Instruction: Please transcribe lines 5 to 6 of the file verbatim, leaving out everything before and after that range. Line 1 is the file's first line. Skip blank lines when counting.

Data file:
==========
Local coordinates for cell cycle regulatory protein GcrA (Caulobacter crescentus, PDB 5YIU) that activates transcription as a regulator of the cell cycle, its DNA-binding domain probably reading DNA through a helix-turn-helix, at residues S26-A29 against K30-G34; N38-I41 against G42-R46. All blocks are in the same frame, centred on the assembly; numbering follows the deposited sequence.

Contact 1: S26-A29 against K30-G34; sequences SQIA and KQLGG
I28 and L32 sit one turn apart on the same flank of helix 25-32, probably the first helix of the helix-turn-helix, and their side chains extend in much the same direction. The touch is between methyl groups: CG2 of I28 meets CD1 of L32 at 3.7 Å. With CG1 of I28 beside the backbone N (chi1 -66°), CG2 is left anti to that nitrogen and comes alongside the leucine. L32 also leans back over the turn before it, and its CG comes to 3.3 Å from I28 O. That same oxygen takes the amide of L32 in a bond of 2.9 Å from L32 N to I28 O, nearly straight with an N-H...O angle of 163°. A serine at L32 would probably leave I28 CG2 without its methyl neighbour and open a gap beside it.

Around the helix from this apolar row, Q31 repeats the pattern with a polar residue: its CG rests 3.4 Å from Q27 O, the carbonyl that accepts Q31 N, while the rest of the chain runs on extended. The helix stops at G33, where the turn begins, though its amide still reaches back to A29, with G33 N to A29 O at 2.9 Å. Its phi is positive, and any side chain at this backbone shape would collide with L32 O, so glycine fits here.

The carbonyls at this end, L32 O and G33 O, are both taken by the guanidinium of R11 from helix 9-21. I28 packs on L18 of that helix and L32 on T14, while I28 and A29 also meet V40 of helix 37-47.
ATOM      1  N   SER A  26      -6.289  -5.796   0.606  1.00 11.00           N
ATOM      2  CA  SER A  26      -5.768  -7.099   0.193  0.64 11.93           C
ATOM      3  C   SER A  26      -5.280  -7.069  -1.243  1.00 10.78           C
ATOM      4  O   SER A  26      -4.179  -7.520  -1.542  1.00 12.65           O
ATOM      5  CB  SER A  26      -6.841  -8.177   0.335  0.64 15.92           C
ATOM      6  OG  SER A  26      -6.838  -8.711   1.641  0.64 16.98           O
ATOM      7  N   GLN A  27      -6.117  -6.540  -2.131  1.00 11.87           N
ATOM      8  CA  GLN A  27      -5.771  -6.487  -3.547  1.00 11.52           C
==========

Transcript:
The carbonyls at this end, L32 O and G33 O, are both taken by the guanidinium of R11 from helix 9-21. I28 packs on L18 of that helix and L32 on T14, while I28 and A29 also meet V40 of helix 37-47.
ATOM      1  N   SER A  26      -6.289  -5.796   0.606  1.00 11.00           N